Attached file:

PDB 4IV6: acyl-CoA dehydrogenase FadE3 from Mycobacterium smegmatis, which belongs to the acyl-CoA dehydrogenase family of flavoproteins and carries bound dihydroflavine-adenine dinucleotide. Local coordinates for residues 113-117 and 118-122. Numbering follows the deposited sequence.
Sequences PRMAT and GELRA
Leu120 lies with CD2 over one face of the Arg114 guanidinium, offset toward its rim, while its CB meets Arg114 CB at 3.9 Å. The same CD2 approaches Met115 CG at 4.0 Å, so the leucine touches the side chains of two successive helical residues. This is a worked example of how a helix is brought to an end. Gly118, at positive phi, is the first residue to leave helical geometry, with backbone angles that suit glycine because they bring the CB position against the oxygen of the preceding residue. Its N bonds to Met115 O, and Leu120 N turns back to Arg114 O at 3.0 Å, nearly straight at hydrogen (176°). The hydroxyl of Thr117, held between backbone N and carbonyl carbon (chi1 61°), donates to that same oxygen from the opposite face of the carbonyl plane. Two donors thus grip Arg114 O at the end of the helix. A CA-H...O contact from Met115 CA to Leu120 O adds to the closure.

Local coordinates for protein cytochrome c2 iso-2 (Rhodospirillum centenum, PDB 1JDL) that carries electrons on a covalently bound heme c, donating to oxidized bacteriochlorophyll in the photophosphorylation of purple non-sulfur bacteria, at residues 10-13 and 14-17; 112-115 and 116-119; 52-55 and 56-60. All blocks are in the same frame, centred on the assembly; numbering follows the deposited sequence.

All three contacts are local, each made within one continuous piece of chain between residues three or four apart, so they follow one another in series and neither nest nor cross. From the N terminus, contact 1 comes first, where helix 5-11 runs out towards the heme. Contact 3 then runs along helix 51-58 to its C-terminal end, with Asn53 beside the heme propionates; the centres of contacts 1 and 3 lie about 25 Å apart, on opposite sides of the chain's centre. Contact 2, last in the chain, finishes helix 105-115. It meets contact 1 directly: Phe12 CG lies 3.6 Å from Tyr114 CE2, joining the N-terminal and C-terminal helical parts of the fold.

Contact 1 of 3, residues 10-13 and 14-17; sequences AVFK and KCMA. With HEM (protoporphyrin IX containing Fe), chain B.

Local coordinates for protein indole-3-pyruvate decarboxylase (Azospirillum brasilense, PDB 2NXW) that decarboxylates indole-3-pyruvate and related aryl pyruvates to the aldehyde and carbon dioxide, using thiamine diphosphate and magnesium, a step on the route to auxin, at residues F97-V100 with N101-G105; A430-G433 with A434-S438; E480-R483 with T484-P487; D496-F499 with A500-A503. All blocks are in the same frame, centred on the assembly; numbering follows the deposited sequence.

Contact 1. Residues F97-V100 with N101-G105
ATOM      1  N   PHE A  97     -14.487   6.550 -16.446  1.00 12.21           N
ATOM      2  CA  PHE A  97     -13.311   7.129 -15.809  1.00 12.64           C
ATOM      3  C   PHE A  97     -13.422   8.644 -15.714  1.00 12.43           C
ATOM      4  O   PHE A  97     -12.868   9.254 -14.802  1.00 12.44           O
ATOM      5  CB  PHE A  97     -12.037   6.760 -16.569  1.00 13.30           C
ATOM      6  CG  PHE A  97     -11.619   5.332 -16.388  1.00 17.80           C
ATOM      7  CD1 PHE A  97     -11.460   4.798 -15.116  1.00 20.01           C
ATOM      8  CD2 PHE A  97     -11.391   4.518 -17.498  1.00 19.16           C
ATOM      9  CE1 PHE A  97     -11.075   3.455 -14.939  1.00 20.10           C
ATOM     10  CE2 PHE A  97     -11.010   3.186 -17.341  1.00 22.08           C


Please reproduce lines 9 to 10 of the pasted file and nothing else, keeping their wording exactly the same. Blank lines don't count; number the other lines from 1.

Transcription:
ATOM      1  N   PHE A  97     -14.487   6.550 -16.446  1.00 12.21           N
ATOM      2  CA  PHE A  97     -13.311   7.129 -15.809  1.00 12.64           C